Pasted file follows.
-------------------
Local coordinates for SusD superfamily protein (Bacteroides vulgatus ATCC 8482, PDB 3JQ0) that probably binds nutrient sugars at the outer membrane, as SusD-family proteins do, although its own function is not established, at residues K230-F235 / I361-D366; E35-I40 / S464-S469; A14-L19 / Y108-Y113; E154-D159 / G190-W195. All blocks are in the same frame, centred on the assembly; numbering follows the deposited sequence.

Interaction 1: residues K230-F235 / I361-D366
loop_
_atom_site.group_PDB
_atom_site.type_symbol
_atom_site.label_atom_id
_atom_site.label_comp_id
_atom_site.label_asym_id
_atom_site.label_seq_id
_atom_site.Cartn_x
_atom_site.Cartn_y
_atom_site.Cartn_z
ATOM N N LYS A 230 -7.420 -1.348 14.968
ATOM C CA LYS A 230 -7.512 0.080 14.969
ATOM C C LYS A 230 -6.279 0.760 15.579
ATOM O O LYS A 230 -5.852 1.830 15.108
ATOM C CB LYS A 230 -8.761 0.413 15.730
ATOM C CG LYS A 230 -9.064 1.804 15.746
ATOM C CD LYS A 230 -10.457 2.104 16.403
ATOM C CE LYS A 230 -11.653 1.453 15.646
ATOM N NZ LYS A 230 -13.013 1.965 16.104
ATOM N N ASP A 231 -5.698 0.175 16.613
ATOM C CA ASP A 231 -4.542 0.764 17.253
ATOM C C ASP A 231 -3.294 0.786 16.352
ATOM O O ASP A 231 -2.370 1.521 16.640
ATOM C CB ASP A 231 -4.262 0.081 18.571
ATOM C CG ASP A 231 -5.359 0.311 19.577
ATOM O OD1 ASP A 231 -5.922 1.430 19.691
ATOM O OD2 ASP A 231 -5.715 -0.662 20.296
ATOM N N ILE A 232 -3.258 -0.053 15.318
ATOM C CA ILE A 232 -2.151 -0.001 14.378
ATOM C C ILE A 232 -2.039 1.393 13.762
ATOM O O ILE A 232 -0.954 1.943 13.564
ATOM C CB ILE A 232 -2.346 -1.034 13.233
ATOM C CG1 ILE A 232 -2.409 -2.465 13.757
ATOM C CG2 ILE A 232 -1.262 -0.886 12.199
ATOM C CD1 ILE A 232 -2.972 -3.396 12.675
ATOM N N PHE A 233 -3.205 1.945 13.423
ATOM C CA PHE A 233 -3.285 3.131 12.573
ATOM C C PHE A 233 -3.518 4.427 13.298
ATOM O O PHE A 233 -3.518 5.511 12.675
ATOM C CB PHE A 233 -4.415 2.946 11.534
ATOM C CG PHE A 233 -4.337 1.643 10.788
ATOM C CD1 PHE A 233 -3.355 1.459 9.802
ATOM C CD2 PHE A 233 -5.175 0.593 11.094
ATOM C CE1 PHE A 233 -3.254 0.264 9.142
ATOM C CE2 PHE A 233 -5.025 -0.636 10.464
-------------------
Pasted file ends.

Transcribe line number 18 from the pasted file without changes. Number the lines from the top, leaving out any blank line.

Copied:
ATOM C CG LYS A 230 -9.064 1.804 15.746